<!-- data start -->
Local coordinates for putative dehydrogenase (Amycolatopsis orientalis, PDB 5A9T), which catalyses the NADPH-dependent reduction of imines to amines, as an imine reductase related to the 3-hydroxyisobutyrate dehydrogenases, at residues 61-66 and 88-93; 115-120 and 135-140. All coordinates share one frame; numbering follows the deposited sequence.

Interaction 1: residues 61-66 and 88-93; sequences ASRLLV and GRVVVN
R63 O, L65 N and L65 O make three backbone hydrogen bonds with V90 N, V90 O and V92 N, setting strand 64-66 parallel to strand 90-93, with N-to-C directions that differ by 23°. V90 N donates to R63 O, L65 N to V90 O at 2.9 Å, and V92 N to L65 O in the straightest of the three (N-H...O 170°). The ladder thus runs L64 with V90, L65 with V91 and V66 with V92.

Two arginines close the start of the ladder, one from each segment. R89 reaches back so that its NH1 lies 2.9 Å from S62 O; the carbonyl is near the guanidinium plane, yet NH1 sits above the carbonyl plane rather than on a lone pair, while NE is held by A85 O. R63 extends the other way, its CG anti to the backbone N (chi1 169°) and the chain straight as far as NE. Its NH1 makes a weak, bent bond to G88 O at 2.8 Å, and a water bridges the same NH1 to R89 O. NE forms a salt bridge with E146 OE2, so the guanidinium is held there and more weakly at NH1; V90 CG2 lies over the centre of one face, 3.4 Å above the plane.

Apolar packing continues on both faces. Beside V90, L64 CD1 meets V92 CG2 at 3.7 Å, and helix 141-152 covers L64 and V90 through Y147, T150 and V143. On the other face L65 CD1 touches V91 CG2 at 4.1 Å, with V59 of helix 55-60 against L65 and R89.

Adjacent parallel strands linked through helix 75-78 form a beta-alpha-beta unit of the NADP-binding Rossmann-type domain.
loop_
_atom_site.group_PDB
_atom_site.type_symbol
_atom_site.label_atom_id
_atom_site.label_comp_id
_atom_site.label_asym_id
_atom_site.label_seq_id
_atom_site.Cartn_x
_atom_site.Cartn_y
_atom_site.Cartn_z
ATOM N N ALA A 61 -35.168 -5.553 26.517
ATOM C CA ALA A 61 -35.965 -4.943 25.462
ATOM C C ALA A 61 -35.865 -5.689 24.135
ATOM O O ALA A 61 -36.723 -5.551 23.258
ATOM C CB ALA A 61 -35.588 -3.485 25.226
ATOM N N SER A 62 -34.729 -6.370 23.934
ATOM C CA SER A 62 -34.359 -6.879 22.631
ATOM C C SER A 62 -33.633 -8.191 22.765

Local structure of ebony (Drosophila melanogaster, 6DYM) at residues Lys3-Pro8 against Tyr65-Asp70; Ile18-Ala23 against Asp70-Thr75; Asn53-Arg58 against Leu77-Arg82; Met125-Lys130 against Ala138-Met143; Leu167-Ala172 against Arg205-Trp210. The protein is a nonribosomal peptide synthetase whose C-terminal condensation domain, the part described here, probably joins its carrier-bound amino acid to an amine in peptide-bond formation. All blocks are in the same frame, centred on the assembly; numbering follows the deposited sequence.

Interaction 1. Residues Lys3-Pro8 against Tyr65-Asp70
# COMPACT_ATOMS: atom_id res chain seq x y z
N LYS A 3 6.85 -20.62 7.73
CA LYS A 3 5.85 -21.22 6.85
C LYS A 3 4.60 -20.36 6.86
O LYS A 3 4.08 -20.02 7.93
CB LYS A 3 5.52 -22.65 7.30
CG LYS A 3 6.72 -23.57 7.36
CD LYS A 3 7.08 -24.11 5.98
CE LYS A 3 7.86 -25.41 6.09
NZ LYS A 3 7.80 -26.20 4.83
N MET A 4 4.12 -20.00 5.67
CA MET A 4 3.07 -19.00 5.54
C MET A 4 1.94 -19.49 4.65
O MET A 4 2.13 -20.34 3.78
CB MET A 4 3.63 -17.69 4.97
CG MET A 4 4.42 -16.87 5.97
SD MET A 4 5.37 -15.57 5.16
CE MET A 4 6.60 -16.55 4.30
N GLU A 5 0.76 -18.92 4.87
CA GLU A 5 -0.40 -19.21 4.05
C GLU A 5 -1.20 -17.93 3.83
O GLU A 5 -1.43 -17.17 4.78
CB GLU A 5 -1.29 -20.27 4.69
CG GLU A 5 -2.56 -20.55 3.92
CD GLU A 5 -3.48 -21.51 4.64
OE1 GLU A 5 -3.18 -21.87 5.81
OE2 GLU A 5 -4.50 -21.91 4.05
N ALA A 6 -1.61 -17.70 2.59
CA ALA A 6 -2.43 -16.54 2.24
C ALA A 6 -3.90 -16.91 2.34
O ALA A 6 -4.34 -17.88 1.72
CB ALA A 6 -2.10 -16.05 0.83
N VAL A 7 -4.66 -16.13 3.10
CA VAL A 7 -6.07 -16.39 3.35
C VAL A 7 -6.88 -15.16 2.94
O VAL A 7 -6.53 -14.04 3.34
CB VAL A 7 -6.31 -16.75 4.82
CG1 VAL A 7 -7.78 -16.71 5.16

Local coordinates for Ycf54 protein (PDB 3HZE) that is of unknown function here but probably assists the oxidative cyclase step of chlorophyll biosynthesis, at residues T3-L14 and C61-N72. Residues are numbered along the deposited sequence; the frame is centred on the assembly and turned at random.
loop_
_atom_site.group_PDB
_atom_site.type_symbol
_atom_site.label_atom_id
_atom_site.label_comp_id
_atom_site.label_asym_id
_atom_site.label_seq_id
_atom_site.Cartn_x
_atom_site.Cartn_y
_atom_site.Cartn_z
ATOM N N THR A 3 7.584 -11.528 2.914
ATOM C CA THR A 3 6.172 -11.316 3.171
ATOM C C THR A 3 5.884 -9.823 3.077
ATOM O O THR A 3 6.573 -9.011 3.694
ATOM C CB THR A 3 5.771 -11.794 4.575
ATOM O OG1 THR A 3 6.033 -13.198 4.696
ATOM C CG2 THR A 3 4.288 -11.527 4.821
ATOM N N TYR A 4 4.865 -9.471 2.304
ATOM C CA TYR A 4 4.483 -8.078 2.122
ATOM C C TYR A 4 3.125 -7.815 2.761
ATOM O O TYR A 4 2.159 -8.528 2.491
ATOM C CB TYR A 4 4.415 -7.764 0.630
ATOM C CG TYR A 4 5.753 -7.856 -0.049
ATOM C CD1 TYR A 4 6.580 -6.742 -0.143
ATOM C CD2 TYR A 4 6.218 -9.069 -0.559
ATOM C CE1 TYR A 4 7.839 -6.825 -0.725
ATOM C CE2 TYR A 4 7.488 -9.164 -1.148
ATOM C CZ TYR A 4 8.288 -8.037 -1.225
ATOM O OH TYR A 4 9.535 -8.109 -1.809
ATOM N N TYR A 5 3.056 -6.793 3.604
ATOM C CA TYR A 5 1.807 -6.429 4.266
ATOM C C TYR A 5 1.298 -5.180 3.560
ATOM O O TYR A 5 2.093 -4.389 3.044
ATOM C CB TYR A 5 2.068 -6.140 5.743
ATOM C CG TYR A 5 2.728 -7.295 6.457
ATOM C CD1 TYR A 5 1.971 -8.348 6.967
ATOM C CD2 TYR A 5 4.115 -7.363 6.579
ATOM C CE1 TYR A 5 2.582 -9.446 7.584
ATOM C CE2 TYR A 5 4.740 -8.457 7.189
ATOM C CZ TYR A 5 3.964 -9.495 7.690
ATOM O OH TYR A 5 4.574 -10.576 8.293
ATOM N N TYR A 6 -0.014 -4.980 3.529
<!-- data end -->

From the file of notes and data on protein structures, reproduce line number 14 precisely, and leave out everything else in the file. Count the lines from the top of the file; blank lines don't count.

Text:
_atom_site.Cartn_x